Title: Sincerely, Harriet
Author(s): Sarah Winifred Searle
Genre: Graphic Novel, Middle Grade
Published: January 1st 2019 by Graphic Universe (TM)
I received an ARC from the publisher through NetGalley in exchange for an honest review.
Harriet Flores struggles with boredom and an unrequited crush while learning to manage her chronic illness through a long, hot, 1990s summer in Chicago. She uses her imagination to cope, which sometimes gets her into trouble, as she makes up fantastical fibs and wonders if there are ghosts upstairs. One neighbor, Pearl, encourages Harriet to read and write, leading Harriet to have a breakthrough and discover the power of storytelling.
Rating: 5 stars
Harriet just moved to a new place with her parents, and she doesn’t have any friends yet. Her parents work a lot, so she spends most of her time at home trying to amuse herself, or talking to her old neighbour downstairs, Pearl. She makes up stories and pretends that she has more friends than she does. She wonders if the floor upstairs is haunted by a ghost, and writes letters to it just in case it exists. Also, she has multiple sclerosis.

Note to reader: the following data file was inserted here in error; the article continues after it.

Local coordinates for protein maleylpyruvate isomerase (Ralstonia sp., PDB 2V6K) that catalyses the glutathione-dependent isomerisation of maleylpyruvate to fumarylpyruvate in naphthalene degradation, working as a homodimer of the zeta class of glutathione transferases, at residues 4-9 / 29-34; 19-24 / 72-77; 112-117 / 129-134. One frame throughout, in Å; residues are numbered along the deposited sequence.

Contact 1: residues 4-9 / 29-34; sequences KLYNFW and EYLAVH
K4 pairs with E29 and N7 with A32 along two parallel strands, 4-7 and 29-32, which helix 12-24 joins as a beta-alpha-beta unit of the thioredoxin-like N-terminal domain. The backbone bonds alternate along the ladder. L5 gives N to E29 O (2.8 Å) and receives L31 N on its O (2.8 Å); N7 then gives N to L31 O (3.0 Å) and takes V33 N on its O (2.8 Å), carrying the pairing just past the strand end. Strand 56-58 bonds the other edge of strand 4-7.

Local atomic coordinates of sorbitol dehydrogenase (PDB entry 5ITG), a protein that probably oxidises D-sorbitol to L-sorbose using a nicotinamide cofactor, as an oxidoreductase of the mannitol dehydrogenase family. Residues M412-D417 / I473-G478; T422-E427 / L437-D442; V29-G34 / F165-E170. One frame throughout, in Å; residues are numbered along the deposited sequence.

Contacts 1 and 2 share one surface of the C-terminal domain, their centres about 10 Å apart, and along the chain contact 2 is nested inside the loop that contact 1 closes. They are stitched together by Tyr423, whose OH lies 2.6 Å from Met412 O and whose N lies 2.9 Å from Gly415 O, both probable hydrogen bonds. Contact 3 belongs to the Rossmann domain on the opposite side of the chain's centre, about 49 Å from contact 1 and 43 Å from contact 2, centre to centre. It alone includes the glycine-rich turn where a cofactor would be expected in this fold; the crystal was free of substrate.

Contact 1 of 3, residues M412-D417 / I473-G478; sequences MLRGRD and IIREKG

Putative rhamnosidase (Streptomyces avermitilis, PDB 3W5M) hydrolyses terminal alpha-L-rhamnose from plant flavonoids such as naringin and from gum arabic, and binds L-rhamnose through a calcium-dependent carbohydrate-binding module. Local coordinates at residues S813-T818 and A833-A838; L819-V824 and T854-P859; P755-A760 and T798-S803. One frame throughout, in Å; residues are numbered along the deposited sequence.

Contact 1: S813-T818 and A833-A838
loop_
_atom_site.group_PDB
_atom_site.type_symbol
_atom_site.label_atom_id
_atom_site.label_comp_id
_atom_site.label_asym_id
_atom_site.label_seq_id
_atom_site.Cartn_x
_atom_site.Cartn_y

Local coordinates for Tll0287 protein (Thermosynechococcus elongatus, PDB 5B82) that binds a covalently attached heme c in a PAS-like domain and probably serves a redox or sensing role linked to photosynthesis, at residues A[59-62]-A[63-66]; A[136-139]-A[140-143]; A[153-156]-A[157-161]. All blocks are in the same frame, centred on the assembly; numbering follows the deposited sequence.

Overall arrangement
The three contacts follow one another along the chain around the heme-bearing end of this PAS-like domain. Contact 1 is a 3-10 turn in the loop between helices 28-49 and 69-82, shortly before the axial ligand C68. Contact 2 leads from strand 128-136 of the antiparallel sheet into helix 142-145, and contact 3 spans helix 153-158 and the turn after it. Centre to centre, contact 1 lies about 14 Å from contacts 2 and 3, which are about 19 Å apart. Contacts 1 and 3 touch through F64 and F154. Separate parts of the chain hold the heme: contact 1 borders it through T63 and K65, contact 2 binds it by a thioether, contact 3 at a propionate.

This graphic novel had beautiful art, and a complex main character. I saw some other reviews calling her unlikeable because she makes up lies, but I can’t really fault a lonely kid for wanting to believe she has friends, and I also found that she has significant development even the course of this relatively short book.
It’s a slice-of-life story that doesn’t have much plot, but it has wonderful backgrounds, character development, and I felt like the art really gave back the loneliness and quiet that Harriet must have been feeling. It also touches on issues of both disability and racism. Not to mention that Harriet’s neighbour, Pearl has some serious awesome taste in books from what I’ve seen.
I also loved the sort-of open ending, and I felt like it was perfect for this story.
If you are looking for a quiet, quick read, then I definitely recommend this graphic novel.